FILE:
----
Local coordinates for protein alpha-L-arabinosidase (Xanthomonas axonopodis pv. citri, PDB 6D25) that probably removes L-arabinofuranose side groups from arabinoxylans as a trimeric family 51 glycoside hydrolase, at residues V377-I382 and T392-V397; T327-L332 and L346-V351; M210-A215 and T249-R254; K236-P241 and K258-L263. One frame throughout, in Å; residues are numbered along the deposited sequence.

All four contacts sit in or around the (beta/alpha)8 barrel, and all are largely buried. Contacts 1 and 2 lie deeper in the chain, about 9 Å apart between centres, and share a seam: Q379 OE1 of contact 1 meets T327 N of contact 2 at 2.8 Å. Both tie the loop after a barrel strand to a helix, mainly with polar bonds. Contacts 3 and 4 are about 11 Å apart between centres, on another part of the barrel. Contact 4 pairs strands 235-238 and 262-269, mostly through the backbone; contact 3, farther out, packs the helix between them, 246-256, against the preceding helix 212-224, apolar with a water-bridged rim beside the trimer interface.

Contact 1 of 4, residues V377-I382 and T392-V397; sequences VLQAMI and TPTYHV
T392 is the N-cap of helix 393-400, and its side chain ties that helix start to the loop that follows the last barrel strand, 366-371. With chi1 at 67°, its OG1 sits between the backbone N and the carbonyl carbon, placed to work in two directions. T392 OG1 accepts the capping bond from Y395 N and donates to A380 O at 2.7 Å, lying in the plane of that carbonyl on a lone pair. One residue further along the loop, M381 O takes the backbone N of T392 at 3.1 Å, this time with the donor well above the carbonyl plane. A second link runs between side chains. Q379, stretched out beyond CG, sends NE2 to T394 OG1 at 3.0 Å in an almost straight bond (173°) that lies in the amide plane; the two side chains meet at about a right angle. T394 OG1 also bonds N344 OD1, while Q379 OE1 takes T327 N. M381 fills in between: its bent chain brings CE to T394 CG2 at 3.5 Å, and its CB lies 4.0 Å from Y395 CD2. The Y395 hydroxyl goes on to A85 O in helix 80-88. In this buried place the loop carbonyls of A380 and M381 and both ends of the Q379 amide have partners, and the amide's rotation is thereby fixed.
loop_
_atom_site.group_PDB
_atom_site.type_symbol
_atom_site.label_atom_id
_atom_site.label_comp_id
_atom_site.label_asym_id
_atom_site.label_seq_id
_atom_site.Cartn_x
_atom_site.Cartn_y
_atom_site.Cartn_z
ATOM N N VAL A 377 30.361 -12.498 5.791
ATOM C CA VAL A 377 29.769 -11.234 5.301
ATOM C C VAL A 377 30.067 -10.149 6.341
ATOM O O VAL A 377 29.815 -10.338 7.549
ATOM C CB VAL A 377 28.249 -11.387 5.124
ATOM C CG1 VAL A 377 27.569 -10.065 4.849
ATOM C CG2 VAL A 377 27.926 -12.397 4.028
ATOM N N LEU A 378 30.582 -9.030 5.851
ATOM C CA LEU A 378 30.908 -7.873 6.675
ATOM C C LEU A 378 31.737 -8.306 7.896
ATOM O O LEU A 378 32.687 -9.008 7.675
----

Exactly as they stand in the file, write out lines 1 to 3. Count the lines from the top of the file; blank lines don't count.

Local coordinates for protein alpha-L-arabinosidase (Xanthomonas axonopodis pv. citri, PDB 6D25) that probably removes L-arabinofuranose side groups from arabinoxylans as a trimeric family 51 glycoside hydrolase, at residues V377-I382 and T392-V397; T327-L332 and L346-V351; M210-A215 and T249-R254; K236-P241 and K258-L263. One frame throughout, in Å; residues are numbered along the deposited sequence.

All four contacts sit in or around the (beta/alpha)8 barrel, and all are largely buried. Contacts 1 and 2 lie deeper in the chain, about 9 Å apart between centres, and share a seam: Q379 OE1 of contact 1 meets T327 N of contact 2 at 2.8 Å. Both tie the loop after a barrel strand to a helix, mainly with polar bonds. Contacts 3 and 4 are about 11 Å apart between centres, on another part of the barrel. Contact 4 pairs strands 235-238 and 262-269, mostly through the backbone; contact 3, farther out, packs the helix between them, 246-256, against the preceding helix 212-224, apolar with a water-bridged rim beside the trimer interface.

Contact 1 of 4, residues V377-I382 and T392-V397; sequences VLQAMI and TPTYHV